World Breastfeeding Week: WHO, UNICEF advocate enhanced skilled counselling for nursing mothers

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The World Health Organization (WHO) and the United Nations Children’s Fund (UNICEF) have called for improved access to skilled counselling to help nursing mothers build their confidence throughout the duration.

The international agencies made the call on Saturday in a joint statement released via its website to commemorate the 2020 World Breastfeeding Week which runs from August 1 to August 7.

The theme of World Breastfeeding Week 2020 is “Support breastfeeding for a healthier planet”.

The health agencies said it is important for governments to protect and promote women’s access to skilled breastfeeding counselling – a critical component of breastfeeding support.

The agencies noted that skilled counselling services can ensure mothers and families receive this support, along with the information, advice, and reassurance they need to nourish their babies in the best way.

“Breastfeeding counselling can help mothers to build confidence while respecting their individual circumstances and choices.

“Counselling can empower women to overcome challenges and prevent feeding and care practices that may interfere with optimal breastfeeding, such as the provision of unnecessary liquids, foods, and breast milk substitutes to infants and young children,” said UNICEF Executive Director Henrietta Fore, and WHO Director-General, Tedros Ghebreyesus, in their joint statement.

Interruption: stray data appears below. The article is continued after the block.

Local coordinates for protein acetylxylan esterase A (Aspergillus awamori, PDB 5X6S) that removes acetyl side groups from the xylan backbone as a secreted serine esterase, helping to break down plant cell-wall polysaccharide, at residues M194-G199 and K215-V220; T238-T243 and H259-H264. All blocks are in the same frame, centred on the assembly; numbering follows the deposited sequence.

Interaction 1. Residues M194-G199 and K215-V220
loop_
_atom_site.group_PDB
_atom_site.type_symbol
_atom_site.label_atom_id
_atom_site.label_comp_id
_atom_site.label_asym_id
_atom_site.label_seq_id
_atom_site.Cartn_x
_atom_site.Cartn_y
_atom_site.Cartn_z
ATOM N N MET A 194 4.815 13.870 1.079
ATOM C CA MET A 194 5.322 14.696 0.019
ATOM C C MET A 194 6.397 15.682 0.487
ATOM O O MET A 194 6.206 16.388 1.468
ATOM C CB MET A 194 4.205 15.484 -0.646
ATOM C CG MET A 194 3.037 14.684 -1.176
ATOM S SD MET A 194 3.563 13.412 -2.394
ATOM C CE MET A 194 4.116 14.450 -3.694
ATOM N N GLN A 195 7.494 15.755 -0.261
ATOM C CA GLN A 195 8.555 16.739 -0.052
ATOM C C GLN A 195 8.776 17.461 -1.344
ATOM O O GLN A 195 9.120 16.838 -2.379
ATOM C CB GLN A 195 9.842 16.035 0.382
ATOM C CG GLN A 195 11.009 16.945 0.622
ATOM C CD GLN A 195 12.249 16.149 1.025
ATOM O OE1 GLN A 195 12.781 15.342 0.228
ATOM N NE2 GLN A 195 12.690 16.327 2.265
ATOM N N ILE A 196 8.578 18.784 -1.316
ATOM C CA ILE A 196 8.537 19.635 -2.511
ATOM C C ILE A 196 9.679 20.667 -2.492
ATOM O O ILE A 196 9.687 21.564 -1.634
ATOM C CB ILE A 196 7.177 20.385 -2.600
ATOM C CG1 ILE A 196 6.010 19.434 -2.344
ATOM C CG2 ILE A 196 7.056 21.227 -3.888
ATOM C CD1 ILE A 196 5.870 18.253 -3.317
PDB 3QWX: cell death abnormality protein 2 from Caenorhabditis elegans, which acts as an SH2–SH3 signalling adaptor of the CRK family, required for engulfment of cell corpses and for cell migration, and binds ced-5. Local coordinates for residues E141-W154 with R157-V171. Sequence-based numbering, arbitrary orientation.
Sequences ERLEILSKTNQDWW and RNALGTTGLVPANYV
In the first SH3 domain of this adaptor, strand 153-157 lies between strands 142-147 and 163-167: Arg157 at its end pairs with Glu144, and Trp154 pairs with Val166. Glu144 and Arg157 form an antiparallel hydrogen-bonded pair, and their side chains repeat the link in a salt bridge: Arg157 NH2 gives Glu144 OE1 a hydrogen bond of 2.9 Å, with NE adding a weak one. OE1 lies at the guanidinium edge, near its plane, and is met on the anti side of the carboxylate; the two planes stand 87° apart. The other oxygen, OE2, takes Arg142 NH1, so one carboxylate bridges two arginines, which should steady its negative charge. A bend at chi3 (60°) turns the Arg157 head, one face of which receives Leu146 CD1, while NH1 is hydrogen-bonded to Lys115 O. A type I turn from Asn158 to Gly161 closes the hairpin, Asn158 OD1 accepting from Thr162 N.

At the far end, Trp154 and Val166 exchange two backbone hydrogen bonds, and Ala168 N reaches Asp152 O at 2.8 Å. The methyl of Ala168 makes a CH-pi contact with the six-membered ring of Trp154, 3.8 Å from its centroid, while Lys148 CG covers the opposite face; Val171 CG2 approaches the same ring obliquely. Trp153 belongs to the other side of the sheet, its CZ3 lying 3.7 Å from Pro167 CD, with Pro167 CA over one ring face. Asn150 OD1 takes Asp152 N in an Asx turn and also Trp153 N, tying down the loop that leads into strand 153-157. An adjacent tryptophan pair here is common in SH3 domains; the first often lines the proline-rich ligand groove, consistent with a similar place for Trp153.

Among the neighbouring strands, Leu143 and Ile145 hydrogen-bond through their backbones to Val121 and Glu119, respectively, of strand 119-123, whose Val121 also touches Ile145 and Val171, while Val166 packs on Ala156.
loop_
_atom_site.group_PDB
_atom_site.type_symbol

Exclusive Breastfeeding

The top officials noted that exclusive breastfeeding could save more lives and generate additional income.

“Indeed, analysis indicates that increasing rates of exclusive breastfeeding could save the lives of 820,000 children every year, generating $302 billion in additional income.”

Exclusive breastfeeding is when a child is only fed with breast milk without water, infant formula, any other liquid or food.

Breast milk contains antibodies and lymphocytes from the mother that helps the baby resist infections.

Health experts say breast milk gives infants a good start to life because it contains all the vitamins and nutrients needed in the first six months of their life.

WHO and UNICEF recommends that infants should be exclusively breastfed for the first six months of life to achieve optimal growth, development and health.

Thereafter, to meet their evolving nutritional requirements, infants should receive nutritionally adequate and safe complementary foods, while continuing to breastfeed for up to two years or beyond.

Exclusive Breastfeeding has an important role in the prevention of different forms of childhood malnutrition, including wasting, stunting, over- and underweight and micronutrient deficiencies.

The Nigerian case

Sadly, despite the whole benefits associated with it, most mothers in Nigeria do not practice exclusive breastfeeding.

The Multiple Indicator Cluster Survey (MICS) 2016/2017 disclosed that Nigeria’s breastfeeding rate remains low overall. Only 23.7 per cent of babies born in the country are breastfed exclusively.

According to the survey, women in Northern Nigeria rank lowest in breastfeeding their babies exclusively, while women in the South-west zone lead in the practice.

The survey also found that 60 per cent of child deaths are attributed directly and indirectly to under-nutrition while two-thirds of the deaths are attributed to improper feeding during the first year of existence.

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